The Laminar Regime (Best known as Stokes Law; for Re < 2)

The Intermediate Regime (Best known as the Transition Regime Law, for 2 <Re <500)

The Turbulent Regime (Best known as Newton's Law, for 500 < Re < 200,000)

From this point on, it's some very simple algebra. You can solve equation 5 for us, and then substitute an expression in for CD for each of the three flow regimes (laminar, turbulent and intermediate). You can work through the details, but the working expressions are summarized for you in the sidebar discussion on this page. Remember that to apply these equations you need to know the flow regime, and so you need to make some assumptions when applying any one of these expressions. We will get to this in a moment. One point we can make is that the expressions can be further developed to give us an idea of the maximum size particles that will settle out in the first two regimes of settling. If we take Stokes law for example, the maximum size particle whose velocity follows Stokes' law can be found by substituting /¿Re/dpP for the settling velocity into the first sidebar equation, and then setting Re = 2 (the limiting Reynolds number value for the flow regime). This then gives us the following useful expression:

The minimum size particles that do not follow Stokes' law occurs at Re ~ 10"4. The settling velocity in this lower bound regime is less than that computed by the Stokes' Law expression, and generally an empirical correction factor is applied to account for particle slippage. This correction factor, which is applied by dividing the value into the Stokes' law calculated us value is: K= 1 + A A./d, where X is defined as the mean free path of a fluid molecule, and constant A varies between 1.4 and 20 (as a point of reference, A = 1.5 for air). But this is a correction factor we will likely never have to consider in a conventional water treatment assignment. A more convenient set of expressions for settling velocity can be derived by expressing the three settling regime equations in terms of dimensionless groups. We won't get tangled in the derivations, although they are reasonably straightforward, but rather just list these expressions. The relationships are based on the dimensionless Archimedes number, defined as:

Note that the Archimedes number is a dimesnionless group that describes the physical properties of the heterogeneous system. It can be related to the Reynolds number (and hence the settling velocity, us) for each settling regime as follows: For the Stake's settling regime:

Note that the upper limiting or critical value of the Archimedes number for this range occurs at Re = 2, and hence Arcr [ = 18 X 2 = 36. This means that the laminar settling regime corresponds to Ar < 36.

For the intermediate settling regime, where 2 < Re < 500, we have the following expression:

For the critical value Re = 500, the limiting value of Ar for the intermediate settling regime is Arcr 2 = 83,000. In other words, the intermediate settling regime corresponds to 36 < Ar < 83,000.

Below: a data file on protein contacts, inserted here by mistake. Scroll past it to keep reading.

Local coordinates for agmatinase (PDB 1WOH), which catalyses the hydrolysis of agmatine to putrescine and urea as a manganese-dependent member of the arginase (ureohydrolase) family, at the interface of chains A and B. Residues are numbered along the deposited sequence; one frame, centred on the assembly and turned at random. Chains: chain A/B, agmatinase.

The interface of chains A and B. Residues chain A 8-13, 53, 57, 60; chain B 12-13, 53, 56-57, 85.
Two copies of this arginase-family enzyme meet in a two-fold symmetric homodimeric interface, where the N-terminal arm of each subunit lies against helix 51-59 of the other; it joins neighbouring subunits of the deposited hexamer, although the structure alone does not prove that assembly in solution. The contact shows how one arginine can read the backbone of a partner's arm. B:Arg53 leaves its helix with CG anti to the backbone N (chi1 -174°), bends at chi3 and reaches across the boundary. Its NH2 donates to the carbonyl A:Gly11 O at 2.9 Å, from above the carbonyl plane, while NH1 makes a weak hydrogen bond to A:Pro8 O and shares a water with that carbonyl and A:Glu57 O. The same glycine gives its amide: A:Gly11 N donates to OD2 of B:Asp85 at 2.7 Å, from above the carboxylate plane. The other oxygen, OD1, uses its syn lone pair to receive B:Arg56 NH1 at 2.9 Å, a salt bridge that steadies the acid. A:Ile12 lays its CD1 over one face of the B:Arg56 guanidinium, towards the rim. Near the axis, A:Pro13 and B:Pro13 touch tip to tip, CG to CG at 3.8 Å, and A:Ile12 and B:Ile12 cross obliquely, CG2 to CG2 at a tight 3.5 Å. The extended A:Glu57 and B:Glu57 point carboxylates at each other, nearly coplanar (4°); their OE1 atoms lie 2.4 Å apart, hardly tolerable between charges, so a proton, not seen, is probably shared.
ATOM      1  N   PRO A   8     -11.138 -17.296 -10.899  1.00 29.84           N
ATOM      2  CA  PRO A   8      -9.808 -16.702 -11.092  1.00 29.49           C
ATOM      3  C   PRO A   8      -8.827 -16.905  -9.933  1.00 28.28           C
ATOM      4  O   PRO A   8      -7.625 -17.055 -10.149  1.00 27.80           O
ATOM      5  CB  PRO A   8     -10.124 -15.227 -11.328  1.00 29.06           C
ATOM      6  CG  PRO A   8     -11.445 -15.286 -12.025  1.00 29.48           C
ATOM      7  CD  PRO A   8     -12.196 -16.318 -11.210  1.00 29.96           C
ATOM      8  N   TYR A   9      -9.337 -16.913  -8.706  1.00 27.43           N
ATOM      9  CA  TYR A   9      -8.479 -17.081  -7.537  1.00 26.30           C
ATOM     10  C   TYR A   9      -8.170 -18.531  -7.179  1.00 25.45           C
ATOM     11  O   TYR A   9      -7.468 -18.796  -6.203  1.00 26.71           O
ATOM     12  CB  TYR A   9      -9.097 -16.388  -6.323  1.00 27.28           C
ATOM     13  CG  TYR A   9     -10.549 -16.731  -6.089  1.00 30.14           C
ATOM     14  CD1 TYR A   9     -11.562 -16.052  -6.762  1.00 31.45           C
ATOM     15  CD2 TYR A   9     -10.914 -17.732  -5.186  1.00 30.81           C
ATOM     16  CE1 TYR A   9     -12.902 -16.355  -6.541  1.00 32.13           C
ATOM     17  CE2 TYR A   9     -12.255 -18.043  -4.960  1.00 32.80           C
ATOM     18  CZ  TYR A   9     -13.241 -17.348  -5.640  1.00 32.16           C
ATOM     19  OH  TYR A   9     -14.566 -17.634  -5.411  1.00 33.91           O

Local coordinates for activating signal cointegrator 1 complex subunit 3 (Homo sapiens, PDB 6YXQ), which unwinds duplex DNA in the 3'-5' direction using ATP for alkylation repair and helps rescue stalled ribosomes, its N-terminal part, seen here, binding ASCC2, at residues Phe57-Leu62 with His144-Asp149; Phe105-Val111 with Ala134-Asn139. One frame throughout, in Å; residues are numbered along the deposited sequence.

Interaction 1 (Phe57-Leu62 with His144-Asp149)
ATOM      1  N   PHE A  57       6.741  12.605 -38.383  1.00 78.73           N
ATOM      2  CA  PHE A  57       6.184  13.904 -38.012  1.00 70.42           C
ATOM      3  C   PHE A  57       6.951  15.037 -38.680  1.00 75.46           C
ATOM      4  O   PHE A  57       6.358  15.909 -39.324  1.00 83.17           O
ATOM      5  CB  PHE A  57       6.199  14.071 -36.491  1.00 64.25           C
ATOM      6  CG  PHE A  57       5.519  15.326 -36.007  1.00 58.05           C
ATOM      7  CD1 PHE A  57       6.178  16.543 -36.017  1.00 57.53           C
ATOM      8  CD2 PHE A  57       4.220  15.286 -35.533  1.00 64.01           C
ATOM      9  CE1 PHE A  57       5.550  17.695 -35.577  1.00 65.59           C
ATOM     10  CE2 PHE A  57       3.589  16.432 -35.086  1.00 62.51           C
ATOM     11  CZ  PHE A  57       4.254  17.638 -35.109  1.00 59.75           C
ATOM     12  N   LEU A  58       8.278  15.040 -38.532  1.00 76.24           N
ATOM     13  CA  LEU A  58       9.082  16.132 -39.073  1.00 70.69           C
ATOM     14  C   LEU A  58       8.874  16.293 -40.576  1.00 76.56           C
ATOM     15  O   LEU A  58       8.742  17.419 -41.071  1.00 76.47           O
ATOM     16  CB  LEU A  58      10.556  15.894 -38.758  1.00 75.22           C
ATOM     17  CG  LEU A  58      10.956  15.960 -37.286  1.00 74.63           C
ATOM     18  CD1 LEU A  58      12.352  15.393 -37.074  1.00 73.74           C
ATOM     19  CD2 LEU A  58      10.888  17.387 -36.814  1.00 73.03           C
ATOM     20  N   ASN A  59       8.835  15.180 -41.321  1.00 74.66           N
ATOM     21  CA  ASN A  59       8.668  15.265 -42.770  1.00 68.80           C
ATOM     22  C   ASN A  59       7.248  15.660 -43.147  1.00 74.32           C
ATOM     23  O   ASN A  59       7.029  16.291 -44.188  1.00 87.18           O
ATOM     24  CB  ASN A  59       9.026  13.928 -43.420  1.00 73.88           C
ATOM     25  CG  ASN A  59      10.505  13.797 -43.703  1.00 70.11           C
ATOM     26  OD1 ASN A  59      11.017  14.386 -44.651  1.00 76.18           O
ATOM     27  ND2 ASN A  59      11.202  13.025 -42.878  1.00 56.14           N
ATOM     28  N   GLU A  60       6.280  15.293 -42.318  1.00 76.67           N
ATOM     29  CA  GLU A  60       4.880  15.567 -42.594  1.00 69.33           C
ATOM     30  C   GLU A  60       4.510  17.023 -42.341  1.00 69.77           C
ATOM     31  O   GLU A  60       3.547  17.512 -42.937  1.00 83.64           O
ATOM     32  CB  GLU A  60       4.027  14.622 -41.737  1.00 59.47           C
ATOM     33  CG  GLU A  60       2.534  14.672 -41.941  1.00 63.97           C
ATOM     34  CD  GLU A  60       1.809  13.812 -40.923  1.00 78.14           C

For the Newton's law (turbulent settling regime) region, where Ar > 83,000, the expression of interest is:

The usefulness of these relationships lies in the recognition that by evaluating the Archimedes number, we can establish the theoretical settling range for the particles we are trying to separate out of a wastewater stream. This very often gives us a starting point for evaluating the settling characteristics of suspended solids for dilute systems. Note that from the definition of the Reynolds number, we can readily determine the settling velocity of the particles from the application of the above expressions (us = ¿tRe/dpP). The following is an interpolation formula that can be applied over all three settling regimes:

For low values of Ar, the second term in the denominator may be neglected, and equation 11 simplifies to equation 8; at high Ar values, we may neglect the first term in the denominator and the expression simplifies to equation 10, which corresponds to the Newton's law range.

The settling velocity of a nonspherical particle is less than that of a spherical one. A good approximation can be made by multiplying the settling velocity, us, of spherical particles by a correction factor, , called the sphericity factor. The sphericity, or shape factor is defined as the area of a sphere divided by the area of the nonspherical particle having the same volume:

The factor < 1 must be determined experimentally for particles of interest. Typical values are ij; = 0.77 for particles of rounded shape; ij; = 0.66 for particles of angular shape; = 0.43 for particles of a flaky geometry. The above analysis applies only to the free settling velocities of single particles and does not account for particle-particle interactions. Hence, the application of these formulas only applies to very dilute systems. At high particle concentrations, mutual interference in the motion of particles exists, and the rate of settling is considerably less than that computed by the given expressions. In the latter case, the particle is settling through a suspension of particles in a fluid, rather than through a simple fluid medium.

The above provides us with a theoretical staring basis for particle settling. Let's now take a closer look at some of the standard hardware.

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